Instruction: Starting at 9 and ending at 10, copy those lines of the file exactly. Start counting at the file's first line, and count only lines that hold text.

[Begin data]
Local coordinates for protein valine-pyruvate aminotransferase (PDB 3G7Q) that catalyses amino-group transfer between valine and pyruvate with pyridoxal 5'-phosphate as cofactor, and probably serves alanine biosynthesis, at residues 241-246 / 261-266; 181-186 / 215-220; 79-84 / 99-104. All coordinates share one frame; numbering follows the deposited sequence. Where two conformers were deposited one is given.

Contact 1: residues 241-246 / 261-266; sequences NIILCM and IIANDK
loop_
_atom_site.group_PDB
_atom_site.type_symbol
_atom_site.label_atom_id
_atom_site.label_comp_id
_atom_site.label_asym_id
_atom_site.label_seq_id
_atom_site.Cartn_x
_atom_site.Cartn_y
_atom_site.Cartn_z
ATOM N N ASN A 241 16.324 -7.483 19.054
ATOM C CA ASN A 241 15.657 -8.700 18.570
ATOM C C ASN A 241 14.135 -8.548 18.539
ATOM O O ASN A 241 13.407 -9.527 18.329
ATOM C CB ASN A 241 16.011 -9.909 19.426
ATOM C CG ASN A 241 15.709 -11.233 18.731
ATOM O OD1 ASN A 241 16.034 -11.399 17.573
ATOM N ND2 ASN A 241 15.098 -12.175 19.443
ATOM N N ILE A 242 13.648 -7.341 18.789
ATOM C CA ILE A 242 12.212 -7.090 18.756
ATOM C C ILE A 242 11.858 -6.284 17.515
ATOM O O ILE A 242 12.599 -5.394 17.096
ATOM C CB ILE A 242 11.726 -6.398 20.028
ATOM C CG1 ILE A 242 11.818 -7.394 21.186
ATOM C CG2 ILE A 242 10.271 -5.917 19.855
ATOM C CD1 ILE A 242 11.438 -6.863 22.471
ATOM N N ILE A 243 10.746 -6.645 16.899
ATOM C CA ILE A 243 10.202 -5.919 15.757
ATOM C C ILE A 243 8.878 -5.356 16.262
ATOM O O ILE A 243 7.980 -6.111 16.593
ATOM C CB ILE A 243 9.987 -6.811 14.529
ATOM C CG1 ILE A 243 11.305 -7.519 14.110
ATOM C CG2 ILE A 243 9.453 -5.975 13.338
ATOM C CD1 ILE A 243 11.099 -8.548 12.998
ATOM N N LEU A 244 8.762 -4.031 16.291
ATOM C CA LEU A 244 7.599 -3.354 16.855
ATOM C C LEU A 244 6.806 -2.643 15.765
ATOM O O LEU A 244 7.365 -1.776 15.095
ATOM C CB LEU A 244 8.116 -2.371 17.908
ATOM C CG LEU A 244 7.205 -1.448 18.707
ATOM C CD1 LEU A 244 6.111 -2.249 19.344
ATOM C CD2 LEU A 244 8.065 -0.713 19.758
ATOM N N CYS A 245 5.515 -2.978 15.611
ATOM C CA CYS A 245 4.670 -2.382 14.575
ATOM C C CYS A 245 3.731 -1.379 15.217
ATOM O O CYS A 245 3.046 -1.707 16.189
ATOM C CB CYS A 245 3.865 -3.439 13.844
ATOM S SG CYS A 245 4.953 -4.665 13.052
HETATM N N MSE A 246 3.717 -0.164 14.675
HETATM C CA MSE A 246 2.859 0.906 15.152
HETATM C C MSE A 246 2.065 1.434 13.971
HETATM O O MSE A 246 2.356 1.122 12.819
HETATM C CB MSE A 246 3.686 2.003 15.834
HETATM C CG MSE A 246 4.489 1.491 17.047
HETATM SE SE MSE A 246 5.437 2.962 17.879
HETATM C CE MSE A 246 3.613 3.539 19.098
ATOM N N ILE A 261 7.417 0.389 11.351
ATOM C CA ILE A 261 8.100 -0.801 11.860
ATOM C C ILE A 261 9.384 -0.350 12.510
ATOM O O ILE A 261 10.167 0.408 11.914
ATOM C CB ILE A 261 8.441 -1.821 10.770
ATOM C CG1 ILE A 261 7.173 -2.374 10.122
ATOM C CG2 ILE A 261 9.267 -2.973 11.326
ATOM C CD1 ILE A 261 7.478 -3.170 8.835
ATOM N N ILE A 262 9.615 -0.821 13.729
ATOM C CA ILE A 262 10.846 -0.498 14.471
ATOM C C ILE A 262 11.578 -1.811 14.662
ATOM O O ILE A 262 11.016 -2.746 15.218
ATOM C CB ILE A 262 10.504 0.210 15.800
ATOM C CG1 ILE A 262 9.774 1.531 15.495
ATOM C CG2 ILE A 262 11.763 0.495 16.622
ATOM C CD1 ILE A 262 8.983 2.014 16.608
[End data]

_atom_site.label_seq_id
_atom_site.Cartn_x